Sabik is mostly notable for one thing: a couple of ludicrously long bathing scenes. Other than that, the movie can only offer the typical shoddiness one has come to expect from this subset of our cinema. The movie appears to have been constructed for the sole purpose of containing these extra long bathing scenes, the story and its characters a mere afterthought. Sabik is further indication that this genre of our cinema will never really hit bottom.
Adonis and Amanda (Lawrence Manalo and Renee Lopez) are vigorously trying to have a baby, but they aren't having any luck. Amanda's younger sister Myra (Mia Henarez) moves in, bringing along her boyfriend Glenn (Christopher Capistrano). In a moment of weakness, Amanda betrays her husband and her sister by sleeping with Glenn. She tries to end the affair soon after, but her intentions are thwarted by her sudden pregnancy.
Meanwhile, Adonis' younger brother Xander (Jay Enriquez) is exploring his own sexuality, having his first gay experiences. The film basically runs the gamut of clichés of this genre. It barely tries to string together a logical sequence of events. It's more likely to linger on a bathing scene than explore the emotions inherent to the story. Seriously, this movie has two of the longest bathing scenes I've ever seen, the camera digging into every nook and cranny of its actors' naked forms.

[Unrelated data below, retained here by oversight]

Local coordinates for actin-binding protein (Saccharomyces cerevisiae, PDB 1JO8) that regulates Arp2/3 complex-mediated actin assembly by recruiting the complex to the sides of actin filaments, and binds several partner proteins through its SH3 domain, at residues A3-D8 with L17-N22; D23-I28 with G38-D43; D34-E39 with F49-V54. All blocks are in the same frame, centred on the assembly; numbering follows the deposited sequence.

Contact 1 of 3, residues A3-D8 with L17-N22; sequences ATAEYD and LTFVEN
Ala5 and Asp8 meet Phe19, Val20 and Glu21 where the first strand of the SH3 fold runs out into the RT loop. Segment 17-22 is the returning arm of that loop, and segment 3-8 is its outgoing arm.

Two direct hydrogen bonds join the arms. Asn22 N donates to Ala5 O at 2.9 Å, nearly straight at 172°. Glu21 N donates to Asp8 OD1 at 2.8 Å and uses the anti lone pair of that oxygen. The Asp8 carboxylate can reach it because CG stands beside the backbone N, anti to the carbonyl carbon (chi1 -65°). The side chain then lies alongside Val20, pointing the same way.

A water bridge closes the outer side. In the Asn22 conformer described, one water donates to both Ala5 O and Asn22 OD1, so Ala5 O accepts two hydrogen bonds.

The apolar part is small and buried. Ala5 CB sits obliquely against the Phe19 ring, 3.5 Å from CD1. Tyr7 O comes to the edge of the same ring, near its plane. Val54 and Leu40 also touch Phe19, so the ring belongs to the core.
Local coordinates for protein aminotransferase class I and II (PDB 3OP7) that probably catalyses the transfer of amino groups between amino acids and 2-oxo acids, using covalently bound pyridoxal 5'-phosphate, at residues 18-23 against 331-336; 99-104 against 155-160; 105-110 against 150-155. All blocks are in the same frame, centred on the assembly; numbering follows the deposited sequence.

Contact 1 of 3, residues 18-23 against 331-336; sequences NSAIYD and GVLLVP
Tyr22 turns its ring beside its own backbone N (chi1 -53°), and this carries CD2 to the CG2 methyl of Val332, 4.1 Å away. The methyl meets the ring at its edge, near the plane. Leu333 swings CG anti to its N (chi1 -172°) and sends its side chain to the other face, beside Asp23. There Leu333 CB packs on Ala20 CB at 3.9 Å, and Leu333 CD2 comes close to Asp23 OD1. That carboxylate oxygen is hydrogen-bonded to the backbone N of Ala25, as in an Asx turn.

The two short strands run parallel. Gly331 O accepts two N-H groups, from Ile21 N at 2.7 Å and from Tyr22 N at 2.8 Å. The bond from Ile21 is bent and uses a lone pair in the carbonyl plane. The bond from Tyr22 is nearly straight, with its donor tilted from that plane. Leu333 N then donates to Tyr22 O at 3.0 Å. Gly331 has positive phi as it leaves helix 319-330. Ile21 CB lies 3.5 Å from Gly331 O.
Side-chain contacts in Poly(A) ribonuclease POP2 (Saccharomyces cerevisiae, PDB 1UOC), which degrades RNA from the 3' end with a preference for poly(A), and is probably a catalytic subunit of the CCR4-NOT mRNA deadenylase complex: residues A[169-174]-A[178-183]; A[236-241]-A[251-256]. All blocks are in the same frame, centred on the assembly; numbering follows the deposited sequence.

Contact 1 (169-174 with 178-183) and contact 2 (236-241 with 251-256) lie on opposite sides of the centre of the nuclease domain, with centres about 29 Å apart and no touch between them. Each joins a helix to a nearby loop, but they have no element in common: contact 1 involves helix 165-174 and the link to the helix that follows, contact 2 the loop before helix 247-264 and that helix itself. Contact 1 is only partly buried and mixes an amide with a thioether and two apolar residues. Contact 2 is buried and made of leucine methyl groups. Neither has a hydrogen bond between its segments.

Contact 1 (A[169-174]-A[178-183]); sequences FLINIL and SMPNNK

The movie doesn't even bother to make the sex feel natural. The people on this movie seem to have sex based simply on proximity, their bodies just moving on their own accord, ignoring the severe lack of mood or motivation. The characters are utterly unimportant, all of them acting as blank templates, their lives guided entirely by whim and contrivance.
The pivotal acts of adultery, for example, don't make any sense whatsoever. Amanda initiates the infidelity out of nowhere, suddenly coming on to Glenn without showing any prior interest. And in practically the next scene, she’s trying to break it off. Pretty much the same thing happens between Adonis and Myra, the two basically deciding to have sex just because they were crouched down on the floor at the same time. Maybe it's those long showers. Maybe they all smell too good to resist. More likely, it's just really lazy writing.
Sabik ends up going nowhere as well, the story unable to capitalize on any of the potential drama borne from the situation. The movie just thuds into a perfunctory ending that deigns to offer some sort of moralistic judgment on its characters. That's really rich coming from this movie, which is really little more than a framework for really long bathing scenes. The movie’s content only gives it the right to offer advice on how to clean behind the ears. Anything else would be giving it entirely too much credit.